By August 1998, the authorities had run out of resources to finance public debt and maintain the ruble. By that time the national debt totaled almost $200 billion (44% of GDP). Panic started to spread on the market, the yield on GKO bonds jumped to 140-190%. At that time, the dollar to ruble rate was 6.2 rubles.

Government takes measures

The government and the Central Bank took extraordinary measures trying to stabilize the situation. On August 17, 1998, Kiriyenko announced the reforms to bring in order financial and budgetary policies. These measures actually meant a default on the main types of government debt and devaluation.

In particular, the Russian authorities suspended fulfillment of obligations to non-residents on loans, transactions in the futures market and on collateral transactions for 90 days. The government decided to revise the terms of servicing the debt on short-term bonds, which at the time was $72.7 bln. The purchase and sale of GKO bonds was halted.

At the same time, the government refused to maintain a stable ruble exchange rate against the dollar, which led to its devaluation. The Central Bank announced transition to a floating exchange rate of the national currency within the new "currency corridor." The borders of this corridor were sharply expanded (to 6 - 9.5 rubles per dollar).

Changes in the government

On August 23, 1998, Yeltsin signed a decree dismissing Kiriyenko from the post of Prime Minister. He appointed former Prime Minister Viktor Chernomyrdin as an acting Prime Minister. But the State Duma, lower house of parliament, did not support the return of Chernomyrdin. On September 11, 1998, Yevgeny Primakov became the new head of the Russian government. On the same day head of the Central Bank Sergey Dubinin resigned and was replaced by Viktor Gerashchenko.

Short-term economic consequences

On August 17, right after the publication of the government's decree, exchange offices stopped selling currency. The ruble rate depreciated three times on the stock exchange. On September 8, the Bank of Russia lowered the rate to 20 rubles to the dollar. After that, the national currency strengthened to 8 rubles (on September 15, 1998), but then plummeted again to 20 rubles to the dollar in December 1998 and 25 rubles in April 1999.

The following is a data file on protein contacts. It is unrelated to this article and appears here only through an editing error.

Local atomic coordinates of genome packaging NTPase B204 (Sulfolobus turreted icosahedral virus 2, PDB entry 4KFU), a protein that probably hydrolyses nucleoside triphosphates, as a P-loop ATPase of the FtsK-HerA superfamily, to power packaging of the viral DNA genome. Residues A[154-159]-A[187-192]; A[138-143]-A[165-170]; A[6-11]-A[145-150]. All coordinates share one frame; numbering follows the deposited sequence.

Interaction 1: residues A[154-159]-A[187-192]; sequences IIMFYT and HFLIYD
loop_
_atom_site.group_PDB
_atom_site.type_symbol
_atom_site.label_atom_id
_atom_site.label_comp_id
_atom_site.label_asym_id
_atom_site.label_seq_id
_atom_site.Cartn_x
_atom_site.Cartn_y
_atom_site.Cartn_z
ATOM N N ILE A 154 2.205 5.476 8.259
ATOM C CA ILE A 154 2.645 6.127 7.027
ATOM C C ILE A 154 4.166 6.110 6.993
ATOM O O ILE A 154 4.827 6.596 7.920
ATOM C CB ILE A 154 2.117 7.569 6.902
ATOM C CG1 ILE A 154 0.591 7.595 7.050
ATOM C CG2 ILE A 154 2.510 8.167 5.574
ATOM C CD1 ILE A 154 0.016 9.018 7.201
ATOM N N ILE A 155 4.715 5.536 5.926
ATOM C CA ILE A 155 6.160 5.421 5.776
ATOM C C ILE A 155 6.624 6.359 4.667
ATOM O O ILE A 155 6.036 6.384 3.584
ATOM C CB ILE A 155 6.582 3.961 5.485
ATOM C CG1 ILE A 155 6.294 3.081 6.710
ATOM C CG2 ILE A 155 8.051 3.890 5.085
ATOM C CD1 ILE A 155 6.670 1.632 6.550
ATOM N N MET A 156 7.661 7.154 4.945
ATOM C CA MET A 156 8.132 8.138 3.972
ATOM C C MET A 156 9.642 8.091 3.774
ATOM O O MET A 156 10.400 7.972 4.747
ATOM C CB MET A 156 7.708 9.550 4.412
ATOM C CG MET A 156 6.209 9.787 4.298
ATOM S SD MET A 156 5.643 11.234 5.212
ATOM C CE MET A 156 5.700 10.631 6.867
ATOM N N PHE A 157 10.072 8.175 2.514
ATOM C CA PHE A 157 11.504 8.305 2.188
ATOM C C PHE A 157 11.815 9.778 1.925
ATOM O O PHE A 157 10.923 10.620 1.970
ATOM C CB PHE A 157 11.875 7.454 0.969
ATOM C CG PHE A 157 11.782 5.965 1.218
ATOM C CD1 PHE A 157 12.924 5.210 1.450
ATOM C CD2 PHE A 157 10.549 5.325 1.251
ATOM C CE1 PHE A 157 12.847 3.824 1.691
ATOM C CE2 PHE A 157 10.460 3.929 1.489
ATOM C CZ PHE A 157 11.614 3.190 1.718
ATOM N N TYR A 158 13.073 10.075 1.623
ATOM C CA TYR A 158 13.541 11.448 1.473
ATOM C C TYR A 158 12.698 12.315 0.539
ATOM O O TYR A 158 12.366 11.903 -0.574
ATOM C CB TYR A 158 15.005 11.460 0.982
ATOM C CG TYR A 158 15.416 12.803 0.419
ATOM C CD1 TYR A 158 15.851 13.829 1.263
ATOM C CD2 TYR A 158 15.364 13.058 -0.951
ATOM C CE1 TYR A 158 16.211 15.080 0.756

The default led to the collapse of large banks that had invested in GKO bonds such as Inkombank, Mosbusinessbank, SBS-Agro, Most-Bank, etc. According to estimates of the Institute for the Economy in Transition, these banks held from 37% to 68% of all deposits of the county's population.

According to the calculations of the Moscow Banking Union, the losses the Russian economy suffered due to the crisis of August 1998 amounted to $96 bln. In particular, the corporate sector lost more than $30 bln, while the population lost $19 bln. Direct losses of commercial banks amounted to $45 bln. Russia’s GDP fell by a half from $404.9 bln in 1997 to $195.9 bln in 1999. By the end of 1998, inflation leapt from 11% to 84.5%. The crisis undermined the trust of Russian citizens and foreign investors in Russian banks and the national currency.

Long-term consequences

Despite the devastating consequences of the default, the devaluation of the ruble helped the Russian economy become more competitive. A sharp decline in imports pushed the development of domestic production expanding opportunities for exports. The government took measures to improve collection of taxes, in particular, in 2001 it set a flat schedule of personal income tax for individuals at 13%.

The collapse of the so-called "GKO pyramid" contributed to the improvement of the financial sector. In the 2000s, Russia significantly reduced its national debt (since 2007 it has not exceeded $70 bln or 5% of GDP). The government created a system of stabilization funds. In 2003, the Deposit Insurance Agency was established to preserve the deposits of individuals.